Health

Post-Covid mental health crisis leads PAHO to create group – 05/07/2022 – Equilíbrio e Saúde

The Pan American Health Organization (PAHO), the World Health Organization’s office for the Americas, launched a high-level commission this Friday (6th) to help countries address mental health problems in the region, exacerbated by Covid-19 pandemic.

“Faced with the current mental health crisis, the Pan American Health Organization has established a High-Level Commission on Mental Health and Covid-19 to provide crucial and urgent guidance to its Member States,” said PAHO Director Carissa Etienne , by videoconference.

The group, chaired by Epsy Campbell Barr, outgoing Vice President of Costa Rica, and co-chaired by Néstor Méndez, Assistant Secretary General of the Organization of American States (OAS), is expected to prepare a report with key recommendations to improve the mental health in the Americas, which is expected to be completed in the last quarter of 2022.

“We have high expectations that the work of the Commission will advance mental health at the highest level of government, providing a catalyst for meaningful and lasting reform of services and care,” said Etienne.

According to PAHO data, the new coronavirus pandemic, declared in early 2020, had a devastating impact on the mental health of the population, with an increase in cases of stress, anxiety and depression, especially among women, young people and the most vulnerable. .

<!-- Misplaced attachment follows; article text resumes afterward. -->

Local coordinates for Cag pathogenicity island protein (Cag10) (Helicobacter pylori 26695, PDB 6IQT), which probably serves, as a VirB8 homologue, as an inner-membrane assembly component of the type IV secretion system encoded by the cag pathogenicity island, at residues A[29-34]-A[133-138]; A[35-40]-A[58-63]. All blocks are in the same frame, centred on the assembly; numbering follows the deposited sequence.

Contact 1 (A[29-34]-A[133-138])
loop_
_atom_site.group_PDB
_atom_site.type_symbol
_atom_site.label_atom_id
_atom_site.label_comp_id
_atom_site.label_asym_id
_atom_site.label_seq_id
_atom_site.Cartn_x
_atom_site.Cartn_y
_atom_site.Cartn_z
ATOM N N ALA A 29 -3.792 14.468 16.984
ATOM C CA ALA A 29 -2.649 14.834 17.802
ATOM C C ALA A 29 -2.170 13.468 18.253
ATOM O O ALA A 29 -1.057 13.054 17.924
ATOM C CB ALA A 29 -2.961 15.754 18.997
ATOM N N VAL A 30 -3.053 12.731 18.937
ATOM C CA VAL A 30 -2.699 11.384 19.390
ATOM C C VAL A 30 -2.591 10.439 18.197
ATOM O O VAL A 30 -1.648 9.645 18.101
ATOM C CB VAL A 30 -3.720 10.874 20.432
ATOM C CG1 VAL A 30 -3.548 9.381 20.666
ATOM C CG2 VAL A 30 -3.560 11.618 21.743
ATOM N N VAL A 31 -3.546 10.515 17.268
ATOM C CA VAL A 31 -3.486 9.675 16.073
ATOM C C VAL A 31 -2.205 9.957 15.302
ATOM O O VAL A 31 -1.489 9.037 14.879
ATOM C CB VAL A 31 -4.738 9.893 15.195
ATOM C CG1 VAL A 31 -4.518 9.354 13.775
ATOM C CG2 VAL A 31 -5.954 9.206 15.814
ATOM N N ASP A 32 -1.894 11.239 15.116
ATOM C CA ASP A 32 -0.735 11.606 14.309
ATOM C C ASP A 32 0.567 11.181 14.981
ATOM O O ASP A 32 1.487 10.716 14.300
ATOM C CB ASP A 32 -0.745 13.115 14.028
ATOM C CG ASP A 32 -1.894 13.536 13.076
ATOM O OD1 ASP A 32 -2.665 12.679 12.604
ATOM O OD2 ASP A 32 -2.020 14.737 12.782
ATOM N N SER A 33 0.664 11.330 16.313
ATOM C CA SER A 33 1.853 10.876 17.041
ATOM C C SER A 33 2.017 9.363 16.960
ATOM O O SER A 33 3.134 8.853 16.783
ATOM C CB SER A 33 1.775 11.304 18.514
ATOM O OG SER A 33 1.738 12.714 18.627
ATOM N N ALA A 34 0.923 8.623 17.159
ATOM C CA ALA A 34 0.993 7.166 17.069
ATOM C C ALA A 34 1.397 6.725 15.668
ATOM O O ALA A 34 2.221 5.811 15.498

In addition to the problems generated by fear, losses, unemployment, social distancing and misinformation, there is a growing realization of the long-term mental and neurological consequences among those who have suffered from Covid-19.

And it comes as essential mental health medical services, already underfunded for a long time, are among the hardest hit by disruptions to medical care by the pandemic.

“Mental, neurological and substance use disorders and suicide account for more than a third of the total years lived with disability in the region,” said Anselm Hennis, director of noncommunicable diseases and mental health at PAHO.

But “nearly 90% of people in the Americas don’t get the treatment they need, particularly for acute psychosis,” he added.

Hennis highlighted that suicide remains “a major challenge” for the Americas, with around 95,000 deaths a year due to self-elimination, an increase of 17% since 2000. Among the countries with the highest suicide mortality rates are Guyana and Suriname, Uruguay, United States, Haiti, Canada and Cuba.

PAHO said the Commission will work in five key areas: recovery from the pandemic and promoting mental health as a priority; the mental health needs of vulnerable populations; the integration of mental health into universal health coverage; the financing; and the promotion and prevention of mental health conditions.

Among the members are specialists from Belize, Brazil, Canada, Chile, the United States, Guatemala and Mexico.

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